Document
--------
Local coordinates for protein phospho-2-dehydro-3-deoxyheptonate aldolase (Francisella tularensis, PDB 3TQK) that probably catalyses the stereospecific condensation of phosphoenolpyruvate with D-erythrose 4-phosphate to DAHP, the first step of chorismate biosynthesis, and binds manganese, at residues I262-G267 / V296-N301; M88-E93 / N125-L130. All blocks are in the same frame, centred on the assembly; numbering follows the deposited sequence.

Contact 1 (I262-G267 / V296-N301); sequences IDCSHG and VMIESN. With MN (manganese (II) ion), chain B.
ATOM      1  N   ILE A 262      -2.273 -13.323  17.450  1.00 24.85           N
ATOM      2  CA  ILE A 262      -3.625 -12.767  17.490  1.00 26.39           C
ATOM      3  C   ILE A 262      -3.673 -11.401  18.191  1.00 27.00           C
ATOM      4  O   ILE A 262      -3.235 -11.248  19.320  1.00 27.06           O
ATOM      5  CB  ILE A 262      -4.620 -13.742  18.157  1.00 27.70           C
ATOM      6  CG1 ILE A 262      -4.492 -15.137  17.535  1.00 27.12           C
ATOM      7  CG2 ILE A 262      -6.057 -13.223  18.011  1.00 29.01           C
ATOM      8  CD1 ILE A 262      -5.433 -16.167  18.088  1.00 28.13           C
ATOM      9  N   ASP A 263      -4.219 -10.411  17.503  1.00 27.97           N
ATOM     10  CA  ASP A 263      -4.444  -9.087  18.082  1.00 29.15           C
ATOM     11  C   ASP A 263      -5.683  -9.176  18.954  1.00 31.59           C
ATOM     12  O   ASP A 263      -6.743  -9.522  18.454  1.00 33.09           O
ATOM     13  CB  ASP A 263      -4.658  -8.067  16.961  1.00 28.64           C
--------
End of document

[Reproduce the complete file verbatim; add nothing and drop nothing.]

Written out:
Local coordinates for protein phospho-2-dehydro-3-deoxyheptonate aldolase (Francisella tularensis, PDB 3TQK) that probably catalyses the stereospecific condensation of phosphoenolpyruvate with D-erythrose 4-phosphate to DAHP, the first step of chorismate biosynthesis, and binds manganese, at residues I262-G267 / V296-N301; M88-E93 / N125-L130. All blocks are in the same frame, centred on the assembly; numbering follows the deposited sequence.

Contact 1 (I262-G267 / V296-N301); sequences IDCSHG and VMIESN. With MN (manganese (II) ion), chain B.
ATOM      1  N   ILE A 262      -2.273 -13.323  17.450  1.00 24.85           N
ATOM      2  CA  ILE A 262      -3.625 -12.767  17.490  1.00 26.39           C
ATOM      3  C   ILE A 262      -3.673 -11.401  18.191  1.00 27.00           C
ATOM      4  O   ILE A 262      -3.235 -11.248  19.320  1.00 27.06           O
ATOM      5  CB  ILE A 262      -4.620 -13.742  18.157  1.00 27.70           C
ATOM      6  CG1 ILE A 262      -4.492 -15.137  17.535  1.00 27.12           C
ATOM      7  CG2 ILE A 262      -6.057 -13.223  18.011  1.00 29.01           C
ATOM      8  CD1 ILE A 262      -5.433 -16.167  18.088  1.00 28.13           C
ATOM      9  N   ASP A 263      -4.219 -10.411  17.503  1.00 27.97           N
ATOM     10  CA  ASP A 263      -4.444  -9.087  18.082  1.00 29.15           C
ATOM     11  C   ASP A 263      -5.683  -9.176  18.954  1.00 31.59           C
ATOM     12  O   ASP A 263      -6.743  -9.522  18.454  1.00 33.09           O
ATOM     13  CB  ASP A 263      -4.658  -8.067  16.961  1.00 28.64           C